In my last post I began a short series on Christian leadership. Again, this isn’t a prelude to the process of appointing elders, which is usually one of the only times we visit the topic; but it about general Christian leadership issues. And while the vast majority of us are not elders, the majority of us are or will be in some sort of leadership position at some point of our lives—whether in our family, in church, in a work environment, among friends, or even in the arena of politics. And when we are, we want to be Christian leaders.
Last post we talked about the Christian motivation, the Christian need to know how to follow, and the Christian attitude of humility. But there’s more to Christian leadership.
Christian leadership leads from the front; that is, it gets involved in the activity at hand. Worldly leadership leads from lofty corner offices, far from the battle line, giving orders while sipping tea. They are the “order-givers”, not the doers of the project at hand; the very reason many seek to be leaders (they don’t have to get their hands dirty). Jesus never led that way; Christian leaders influence others by encouraging them as they work side by side. A good illustration of this facet godly leadership is Nehemiah:
Nehemiah 5:15, 16 “But the former governors who were before me laid burdens on the people…even their servants domineered the people. But I did not do so because of the fear of God. I also applied myself to the work on this wall; we did not buy any land, and all my servants were gathered there for the work.”
Lead from the front!
Christian leadership also encourages, motivates, cheers, coaxes, and uplifts others to higher ground. This is not to say that Christian leadership doesn’t correct; it does and I’ll mention it in the next article. The emphasis here, however, is how the Christian leader realizes that there is a need for positive encouragement and motivation. Worldly leadership tends to operate mostly in “quality control” mode: looking only for flaws and seldom offering a pat on the back. But the apostle Paul, for instance, almost always started his letters with words of thanksgiving and encouragement—even when they were followed later with correction. Sometimes encouragement includes correction, especially when it is done kindly, gently, hopefully, lovingly, patiently, and thoughtfully. Christian leadership realizes that followers need to be told more than what they’re doing wrong, but also what they’re doing right. Such leadership can motivate followers to follow happily, work enthusiastically, live joyfully, surmount obstacles victoriously, sacrifice gladly, and succeed.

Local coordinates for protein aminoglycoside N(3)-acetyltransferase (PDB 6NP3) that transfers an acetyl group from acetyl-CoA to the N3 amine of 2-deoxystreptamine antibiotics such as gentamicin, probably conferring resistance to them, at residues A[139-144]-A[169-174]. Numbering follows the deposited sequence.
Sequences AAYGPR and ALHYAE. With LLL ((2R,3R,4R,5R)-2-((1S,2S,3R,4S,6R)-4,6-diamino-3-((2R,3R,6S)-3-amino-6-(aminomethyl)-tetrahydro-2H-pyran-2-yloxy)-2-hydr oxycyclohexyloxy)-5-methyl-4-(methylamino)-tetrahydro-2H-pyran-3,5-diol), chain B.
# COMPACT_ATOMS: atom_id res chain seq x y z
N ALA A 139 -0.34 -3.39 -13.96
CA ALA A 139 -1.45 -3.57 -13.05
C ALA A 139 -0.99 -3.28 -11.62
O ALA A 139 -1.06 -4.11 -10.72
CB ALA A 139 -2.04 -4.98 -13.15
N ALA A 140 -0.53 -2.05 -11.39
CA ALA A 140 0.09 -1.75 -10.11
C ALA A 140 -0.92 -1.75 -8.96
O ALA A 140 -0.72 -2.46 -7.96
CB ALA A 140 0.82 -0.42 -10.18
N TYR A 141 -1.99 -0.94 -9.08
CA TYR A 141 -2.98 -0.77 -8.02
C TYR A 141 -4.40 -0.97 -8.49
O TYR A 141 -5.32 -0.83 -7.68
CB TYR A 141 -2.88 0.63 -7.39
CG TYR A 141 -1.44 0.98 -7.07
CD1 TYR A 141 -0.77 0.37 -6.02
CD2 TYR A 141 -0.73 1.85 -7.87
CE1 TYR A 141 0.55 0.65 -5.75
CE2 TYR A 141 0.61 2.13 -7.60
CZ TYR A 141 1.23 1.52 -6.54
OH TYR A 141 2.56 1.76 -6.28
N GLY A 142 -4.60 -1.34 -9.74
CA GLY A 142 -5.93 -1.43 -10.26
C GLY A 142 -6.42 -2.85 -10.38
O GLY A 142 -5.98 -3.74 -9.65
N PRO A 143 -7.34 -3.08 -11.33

Christian leadership sets the example. This aspect of Christian leadership is similar in some ways to leading from the front, but it is also different, too. Worldly leaders are happy to receive the benefits leadership: authority, honors, etc., but usually not so anxious to be examples, role models, to their followers—“Do as I say do, not as I do;” criticizing workers for a poor work ethic, while they themselves arrive late and leave early; or “I never asked to be anyone’s role model!” Christian leaders, on the other hand, understand both the power and obligation of example. They encourage others to work, and then roll their sleeves up do it, too. They encourage others to sacrifice, often after already having sacrificed. They (for example, teachers) point out the right path, and then walk it themselves. Jesus Himself practiced this sort of leadership, and great leaders of the early church followed, (e.g., Paul in 1 Corinthians 11:1) “Be imitators of me, just as I also am of Christ.” Strong Christian leadership sets the example in its own life.
Christian leadership isn’t “natural”. It takes a conscious effort to follow the Lord and a conscious refusal to take the worldly, self-serving path of “lording” and the law of the jungle. Follow Jesus and lead, wherever you lead, God’s way.